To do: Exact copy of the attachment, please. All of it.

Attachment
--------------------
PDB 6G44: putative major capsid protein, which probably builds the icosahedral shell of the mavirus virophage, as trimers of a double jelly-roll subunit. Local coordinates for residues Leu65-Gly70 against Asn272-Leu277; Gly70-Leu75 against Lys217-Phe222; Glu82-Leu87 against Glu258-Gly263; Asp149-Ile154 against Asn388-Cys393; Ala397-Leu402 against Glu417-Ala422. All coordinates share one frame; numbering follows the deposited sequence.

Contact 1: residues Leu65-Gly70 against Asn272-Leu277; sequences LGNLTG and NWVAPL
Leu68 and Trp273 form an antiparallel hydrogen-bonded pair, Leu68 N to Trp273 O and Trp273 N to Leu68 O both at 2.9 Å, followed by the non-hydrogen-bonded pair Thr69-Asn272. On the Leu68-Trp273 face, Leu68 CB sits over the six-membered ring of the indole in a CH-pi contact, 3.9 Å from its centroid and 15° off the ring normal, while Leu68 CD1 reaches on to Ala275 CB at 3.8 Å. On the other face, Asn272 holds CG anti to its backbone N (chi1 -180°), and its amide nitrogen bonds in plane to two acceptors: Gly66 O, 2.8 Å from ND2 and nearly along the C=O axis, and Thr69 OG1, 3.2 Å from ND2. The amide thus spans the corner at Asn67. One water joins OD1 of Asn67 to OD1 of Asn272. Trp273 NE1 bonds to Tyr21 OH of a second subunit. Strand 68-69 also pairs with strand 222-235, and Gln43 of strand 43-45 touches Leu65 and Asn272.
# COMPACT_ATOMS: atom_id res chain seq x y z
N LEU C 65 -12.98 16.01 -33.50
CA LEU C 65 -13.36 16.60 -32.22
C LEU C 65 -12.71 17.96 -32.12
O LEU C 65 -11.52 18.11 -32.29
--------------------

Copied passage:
PDB 6G44: putative major capsid protein, which probably builds the icosahedral shell of the mavirus virophage, as trimers of a double jelly-roll subunit. Local coordinates for residues Leu65-Gly70 against Asn272-Leu277; Gly70-Leu75 against Lys217-Phe222; Glu82-Leu87 against Glu258-Gly263; Asp149-Ile154 against Asn388-Cys393; Ala397-Leu402 against Glu417-Ala422. All coordinates share one frame; numbering follows the deposited sequence.

Contact 1: residues Leu65-Gly70 against Asn272-Leu277; sequences LGNLTG and NWVAPL
Leu68 and Trp273 form an antiparallel hydrogen-bonded pair, Leu68 N to Trp273 O and Trp273 N to Leu68 O both at 2.9 Å, followed by the non-hydrogen-bonded pair Thr69-Asn272. On the Leu68-Trp273 face, Leu68 CB sits over the six-membered ring of the indole in a CH-pi contact, 3.9 Å from its centroid and 15° off the ring normal, while Leu68 CD1 reaches on to Ala275 CB at 3.8 Å. On the other face, Asn272 holds CG anti to its backbone N (chi1 -180°), and its amide nitrogen bonds in plane to two acceptors: Gly66 O, 2.8 Å from ND2 and nearly along the C=O axis, and Thr69 OG1, 3.2 Å from ND2. The amide thus spans the corner at Asn67. One water joins OD1 of Asn67 to OD1 of Asn272. Trp273 NE1 bonds to Tyr21 OH of a second subunit. Strand 68-69 also pairs with strand 222-235, and Gln43 of strand 43-45 touches Leu65 and Asn272.
# COMPACT_ATOMS: atom_id res chain seq x y z
N LEU C 65 -12.98 16.01 -33.50
CA LEU C 65 -13.36 16.60 -32.22
C LEU C 65 -12.71 17.96 -32.12
O LEU C 65 -11.52 18.11 -32.29